Toronto continues to be the investment engine of global mining, despite new competition from cannabis, blockchain and cryptocurrencies.

Toronto’s Financial District

December 27, 2018

Toronto is the financial heart of the mining industry, spearheaded by the Toronto Stock Exchange (TSX) and TSX Venture, which together accounted for 59% of all global mining financings in 2017. Almost 56 billion mining shares were traded in 2017, with a total value of C$206 billion, and there was tangible evidence of renewed investor confidence, illustrated by one of the largest mining IPOs in TSX’s 165 year-history, as Nexa Resources raised over C$730 million in Q4. 

The attractiveness of Canada as a destination of choice to list companies in the mining space is also enhanced, in the case of exploration companies, by the country’s FTS (Flow-Through Share) program. Introduced by the federal government in 1972, this is a tax driven structure that allows an individual or corporation to invest in a Canadian exploration company and receive the tax benefit from those expenses being spent on the ground for exploration. Rubicon Minerals utilized the FTS program to raise C$10 million in March 2017, and C$10M in February 2018, to help fund exploration for their Phoenix gold project at the Red Lake Camp in north-western Ontario.

There are currently four ways companies can list on the Toronto stock exchanges: Capital Pool Company programs (CPCs), IPOs, dual listings and reverse takeovers (RTOs). Since the introduction and success of the CPCs, the Special Purpose Acquisition Companies (SPACs) concept was introduced – the TSX version of the CPC shell concept.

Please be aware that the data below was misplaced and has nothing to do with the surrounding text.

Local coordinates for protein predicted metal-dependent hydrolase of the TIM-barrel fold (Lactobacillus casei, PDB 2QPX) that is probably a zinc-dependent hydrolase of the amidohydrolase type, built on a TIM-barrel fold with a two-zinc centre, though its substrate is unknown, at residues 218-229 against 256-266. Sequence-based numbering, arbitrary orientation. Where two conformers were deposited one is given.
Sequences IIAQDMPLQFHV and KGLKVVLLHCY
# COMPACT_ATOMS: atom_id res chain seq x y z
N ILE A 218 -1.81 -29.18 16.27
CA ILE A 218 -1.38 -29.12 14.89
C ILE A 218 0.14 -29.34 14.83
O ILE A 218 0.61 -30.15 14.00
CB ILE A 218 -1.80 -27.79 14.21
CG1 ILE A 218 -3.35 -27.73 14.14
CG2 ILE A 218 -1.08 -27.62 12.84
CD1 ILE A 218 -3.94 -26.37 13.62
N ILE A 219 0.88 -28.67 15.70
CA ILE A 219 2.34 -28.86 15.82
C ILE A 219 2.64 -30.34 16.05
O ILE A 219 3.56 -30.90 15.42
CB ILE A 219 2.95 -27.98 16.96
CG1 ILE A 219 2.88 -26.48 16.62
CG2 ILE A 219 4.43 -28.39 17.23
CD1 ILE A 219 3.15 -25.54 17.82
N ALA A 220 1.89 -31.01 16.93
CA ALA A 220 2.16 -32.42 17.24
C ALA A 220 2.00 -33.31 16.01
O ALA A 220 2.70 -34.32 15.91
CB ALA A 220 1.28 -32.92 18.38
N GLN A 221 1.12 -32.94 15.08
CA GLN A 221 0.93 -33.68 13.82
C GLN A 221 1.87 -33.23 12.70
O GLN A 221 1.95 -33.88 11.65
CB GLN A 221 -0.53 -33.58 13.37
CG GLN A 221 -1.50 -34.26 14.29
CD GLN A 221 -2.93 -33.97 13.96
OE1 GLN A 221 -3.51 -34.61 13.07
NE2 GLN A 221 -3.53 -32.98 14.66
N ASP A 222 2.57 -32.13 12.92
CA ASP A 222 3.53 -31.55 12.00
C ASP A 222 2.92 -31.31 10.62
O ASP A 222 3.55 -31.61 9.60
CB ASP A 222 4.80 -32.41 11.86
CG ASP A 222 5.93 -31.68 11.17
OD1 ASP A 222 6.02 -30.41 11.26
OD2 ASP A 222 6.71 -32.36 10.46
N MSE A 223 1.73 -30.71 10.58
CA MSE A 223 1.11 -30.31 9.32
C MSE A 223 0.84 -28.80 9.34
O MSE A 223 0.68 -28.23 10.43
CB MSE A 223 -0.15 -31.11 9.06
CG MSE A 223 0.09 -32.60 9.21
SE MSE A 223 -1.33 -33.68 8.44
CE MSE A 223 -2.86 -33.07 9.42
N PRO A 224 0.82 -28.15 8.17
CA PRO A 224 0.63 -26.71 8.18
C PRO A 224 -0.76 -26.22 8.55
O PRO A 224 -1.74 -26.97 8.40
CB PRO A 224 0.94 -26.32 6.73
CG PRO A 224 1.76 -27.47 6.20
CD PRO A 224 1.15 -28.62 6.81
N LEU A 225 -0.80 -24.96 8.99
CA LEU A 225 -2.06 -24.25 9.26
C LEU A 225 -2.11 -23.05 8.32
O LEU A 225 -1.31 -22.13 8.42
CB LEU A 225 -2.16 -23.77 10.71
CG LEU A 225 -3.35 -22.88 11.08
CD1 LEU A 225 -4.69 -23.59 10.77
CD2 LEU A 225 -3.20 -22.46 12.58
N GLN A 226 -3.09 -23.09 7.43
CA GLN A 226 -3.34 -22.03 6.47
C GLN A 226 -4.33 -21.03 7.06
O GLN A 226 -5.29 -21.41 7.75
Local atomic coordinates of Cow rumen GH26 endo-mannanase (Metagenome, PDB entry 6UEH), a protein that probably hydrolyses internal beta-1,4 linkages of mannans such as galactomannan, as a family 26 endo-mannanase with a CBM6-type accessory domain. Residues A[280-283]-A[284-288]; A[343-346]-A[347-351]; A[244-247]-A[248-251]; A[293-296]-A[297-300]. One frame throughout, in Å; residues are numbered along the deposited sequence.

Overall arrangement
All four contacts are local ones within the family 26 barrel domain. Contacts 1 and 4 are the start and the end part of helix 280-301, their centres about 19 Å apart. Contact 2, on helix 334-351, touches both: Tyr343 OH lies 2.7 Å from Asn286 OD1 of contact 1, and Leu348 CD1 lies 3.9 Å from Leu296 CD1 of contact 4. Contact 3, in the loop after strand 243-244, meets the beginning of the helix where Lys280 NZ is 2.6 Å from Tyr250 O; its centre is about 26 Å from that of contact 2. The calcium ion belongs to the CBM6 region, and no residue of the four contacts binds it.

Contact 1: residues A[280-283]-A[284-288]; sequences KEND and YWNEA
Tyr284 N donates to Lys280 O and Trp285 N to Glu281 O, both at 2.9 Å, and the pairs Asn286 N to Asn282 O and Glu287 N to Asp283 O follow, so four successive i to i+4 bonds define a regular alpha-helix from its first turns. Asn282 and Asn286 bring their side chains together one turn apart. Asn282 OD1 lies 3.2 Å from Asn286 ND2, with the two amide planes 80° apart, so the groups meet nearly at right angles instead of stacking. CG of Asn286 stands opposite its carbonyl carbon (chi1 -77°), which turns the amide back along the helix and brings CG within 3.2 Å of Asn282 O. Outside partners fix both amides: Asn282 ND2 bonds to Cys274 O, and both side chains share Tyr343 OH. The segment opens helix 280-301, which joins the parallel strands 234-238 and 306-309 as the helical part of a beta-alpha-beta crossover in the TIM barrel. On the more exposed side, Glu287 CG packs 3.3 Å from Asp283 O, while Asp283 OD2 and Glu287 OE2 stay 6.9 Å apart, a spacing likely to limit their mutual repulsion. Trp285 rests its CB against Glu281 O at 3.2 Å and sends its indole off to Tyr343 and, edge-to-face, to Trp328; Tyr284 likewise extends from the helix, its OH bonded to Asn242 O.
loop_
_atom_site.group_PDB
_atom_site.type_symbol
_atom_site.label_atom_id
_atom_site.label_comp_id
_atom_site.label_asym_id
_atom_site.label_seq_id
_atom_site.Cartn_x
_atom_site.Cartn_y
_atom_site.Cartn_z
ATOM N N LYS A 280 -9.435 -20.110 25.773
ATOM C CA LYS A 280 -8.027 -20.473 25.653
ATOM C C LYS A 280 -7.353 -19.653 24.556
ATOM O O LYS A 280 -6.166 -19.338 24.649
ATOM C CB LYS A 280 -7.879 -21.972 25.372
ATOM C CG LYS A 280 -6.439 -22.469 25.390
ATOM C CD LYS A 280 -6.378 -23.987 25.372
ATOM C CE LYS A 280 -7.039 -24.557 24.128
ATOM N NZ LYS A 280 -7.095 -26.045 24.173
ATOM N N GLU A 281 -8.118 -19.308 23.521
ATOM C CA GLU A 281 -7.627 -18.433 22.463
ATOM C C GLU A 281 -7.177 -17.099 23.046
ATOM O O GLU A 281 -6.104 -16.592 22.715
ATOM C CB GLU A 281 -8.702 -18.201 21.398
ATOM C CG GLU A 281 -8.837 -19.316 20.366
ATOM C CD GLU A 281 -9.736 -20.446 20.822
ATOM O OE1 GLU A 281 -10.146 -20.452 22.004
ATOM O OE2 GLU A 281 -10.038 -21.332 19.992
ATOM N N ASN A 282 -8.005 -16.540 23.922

The Capital Pool Company (CPC) program introduces experienced investors to entrepreneurs whose growth and development-stage companies require capital and public company management expertise. Different to a traditional IPO, the CPC program enables seasoned directors and officers to form a Capital Pool Company with no commercial operations and no assets other than cash, list it on TSX Venture Exchange, and raise capital. The CPC then uses these funds to seek out an investment opportunity in a growing business. Dean McPherson, head of business development and global mining at the TMX Group, expanded on the benefits of the CPCs: “The CPC program has been a huge success for TSX, with 2,464 created since the start of the program, 87% of which have completed qualifying transactions. Currently, we have 78 CPCs trading on TSXV.”

Dean pointed to the qualifying transaction made by Brazilian based company Sigma Lithium in May 2018 as a recent example of this alternative way to list.

The return to dual listings was another indicator of the global upswing: “Companies listed on the LSE or the ASX are looking to our Exchanges to access over US$20 trillion in investor capital,” continued McPherson. “The last time we saw any significant IPO activity was 2012, so there is a general enthusiasm returning to the marketplace.”

The TSX and TSXV have been complemented by the rise of the Canadian Securities Exchange (CSE), which announced that the first half of 2018 was the strongest six-month period in its history, with significant increases in number of listings, trading volume and value traded compared to the same period in 2017. By the end of August 2018, the CSE had reached just under C$2 billion in issuer financing, with the mining sector accounting for the second largest number of new issuers, behind the booming cannabis space, according to Richard Carleton, CEO of the CSE.